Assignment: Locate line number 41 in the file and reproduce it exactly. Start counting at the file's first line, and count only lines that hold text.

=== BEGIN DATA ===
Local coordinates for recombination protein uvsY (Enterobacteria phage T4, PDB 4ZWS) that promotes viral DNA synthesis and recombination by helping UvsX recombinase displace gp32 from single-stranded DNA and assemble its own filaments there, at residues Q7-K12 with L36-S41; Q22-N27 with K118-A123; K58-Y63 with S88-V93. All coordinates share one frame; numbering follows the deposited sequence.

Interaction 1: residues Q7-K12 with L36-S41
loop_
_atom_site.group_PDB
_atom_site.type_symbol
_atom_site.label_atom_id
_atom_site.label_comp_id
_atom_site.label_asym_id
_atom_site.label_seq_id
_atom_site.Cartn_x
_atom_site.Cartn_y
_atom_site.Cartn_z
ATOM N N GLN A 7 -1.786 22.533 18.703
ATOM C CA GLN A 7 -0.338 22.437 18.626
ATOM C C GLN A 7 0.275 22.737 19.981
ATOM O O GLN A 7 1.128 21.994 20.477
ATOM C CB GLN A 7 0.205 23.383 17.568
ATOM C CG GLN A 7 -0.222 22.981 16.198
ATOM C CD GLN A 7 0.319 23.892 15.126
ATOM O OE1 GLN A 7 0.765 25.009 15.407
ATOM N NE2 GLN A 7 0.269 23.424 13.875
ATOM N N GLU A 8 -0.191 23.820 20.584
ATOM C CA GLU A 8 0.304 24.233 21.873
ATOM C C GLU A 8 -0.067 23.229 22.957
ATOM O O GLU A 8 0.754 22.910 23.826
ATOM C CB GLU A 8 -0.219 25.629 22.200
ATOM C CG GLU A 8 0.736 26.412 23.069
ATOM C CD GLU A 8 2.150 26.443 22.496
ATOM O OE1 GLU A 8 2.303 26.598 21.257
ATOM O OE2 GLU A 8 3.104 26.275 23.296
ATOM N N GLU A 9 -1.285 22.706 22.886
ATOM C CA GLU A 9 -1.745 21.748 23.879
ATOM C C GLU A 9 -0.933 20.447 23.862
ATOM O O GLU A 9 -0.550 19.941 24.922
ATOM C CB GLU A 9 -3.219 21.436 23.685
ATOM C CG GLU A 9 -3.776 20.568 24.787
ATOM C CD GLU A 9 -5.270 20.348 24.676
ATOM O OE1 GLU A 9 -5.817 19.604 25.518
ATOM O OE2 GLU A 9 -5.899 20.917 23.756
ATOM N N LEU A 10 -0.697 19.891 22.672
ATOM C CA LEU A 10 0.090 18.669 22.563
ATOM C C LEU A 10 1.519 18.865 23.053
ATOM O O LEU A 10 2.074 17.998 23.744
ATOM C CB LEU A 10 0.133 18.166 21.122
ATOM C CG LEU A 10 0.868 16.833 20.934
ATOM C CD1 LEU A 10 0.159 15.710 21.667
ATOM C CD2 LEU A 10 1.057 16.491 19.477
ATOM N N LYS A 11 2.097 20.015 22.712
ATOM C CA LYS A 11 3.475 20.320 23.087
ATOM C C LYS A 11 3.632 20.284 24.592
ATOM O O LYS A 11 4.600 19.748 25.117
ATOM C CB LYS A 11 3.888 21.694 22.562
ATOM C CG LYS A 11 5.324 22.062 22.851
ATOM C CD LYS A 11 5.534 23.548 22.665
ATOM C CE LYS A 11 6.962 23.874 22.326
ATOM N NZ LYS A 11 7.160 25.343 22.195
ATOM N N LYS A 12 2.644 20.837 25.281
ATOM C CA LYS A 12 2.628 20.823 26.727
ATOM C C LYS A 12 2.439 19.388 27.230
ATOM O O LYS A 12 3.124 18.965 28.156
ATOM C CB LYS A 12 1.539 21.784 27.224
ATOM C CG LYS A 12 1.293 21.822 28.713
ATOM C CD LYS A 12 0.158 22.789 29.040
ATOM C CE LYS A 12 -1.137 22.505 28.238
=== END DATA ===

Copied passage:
ATOM C CA LEU A 10 0.090 18.669 22.563